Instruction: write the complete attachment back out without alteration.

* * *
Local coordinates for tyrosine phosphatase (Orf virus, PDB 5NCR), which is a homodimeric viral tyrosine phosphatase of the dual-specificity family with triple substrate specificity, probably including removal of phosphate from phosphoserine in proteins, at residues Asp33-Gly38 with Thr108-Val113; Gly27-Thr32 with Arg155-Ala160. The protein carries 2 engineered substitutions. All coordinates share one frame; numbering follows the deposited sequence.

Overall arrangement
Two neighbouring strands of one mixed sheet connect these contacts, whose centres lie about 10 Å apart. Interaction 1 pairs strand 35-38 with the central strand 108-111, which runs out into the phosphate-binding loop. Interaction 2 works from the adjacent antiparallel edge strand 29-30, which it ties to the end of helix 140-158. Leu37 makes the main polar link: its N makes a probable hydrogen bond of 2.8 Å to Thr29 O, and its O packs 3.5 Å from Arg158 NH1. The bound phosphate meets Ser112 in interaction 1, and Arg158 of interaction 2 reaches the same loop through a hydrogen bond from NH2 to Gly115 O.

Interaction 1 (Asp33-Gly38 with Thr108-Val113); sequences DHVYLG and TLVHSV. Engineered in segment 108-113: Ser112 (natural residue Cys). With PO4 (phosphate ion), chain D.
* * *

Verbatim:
Local coordinates for tyrosine phosphatase (Orf virus, PDB 5NCR), which is a homodimeric viral tyrosine phosphatase of the dual-specificity family with triple substrate specificity, probably including removal of phosphate from phosphoserine in proteins, at residues Asp33-Gly38 with Thr108-Val113; Gly27-Thr32 with Arg155-Ala160. The protein carries 2 engineered substitutions. All coordinates share one frame; numbering follows the deposited sequence.

Overall arrangement
Two neighbouring strands of one mixed sheet connect these contacts, whose centres lie about 10 Å apart. Interaction 1 pairs strand 35-38 with the central strand 108-111, which runs out into the phosphate-binding loop. Interaction 2 works from the adjacent antiparallel edge strand 29-30, which it ties to the end of helix 140-158. Leu37 makes the main polar link: its N makes a probable hydrogen bond of 2.8 Å to Thr29 O, and its O packs 3.5 Å from Arg158 NH1. The bound phosphate meets Ser112 in interaction 1, and Arg158 of interaction 2 reaches the same loop through a hydrogen bond from NH2 to Gly115 O.

Interaction 1 (Asp33-Gly38 with Thr108-Val113); sequences DHVYLG and TLVHSV. Engineered in segment 108-113: Ser112 (natural residue Cys). With PO4 (phosphate ion), chain D.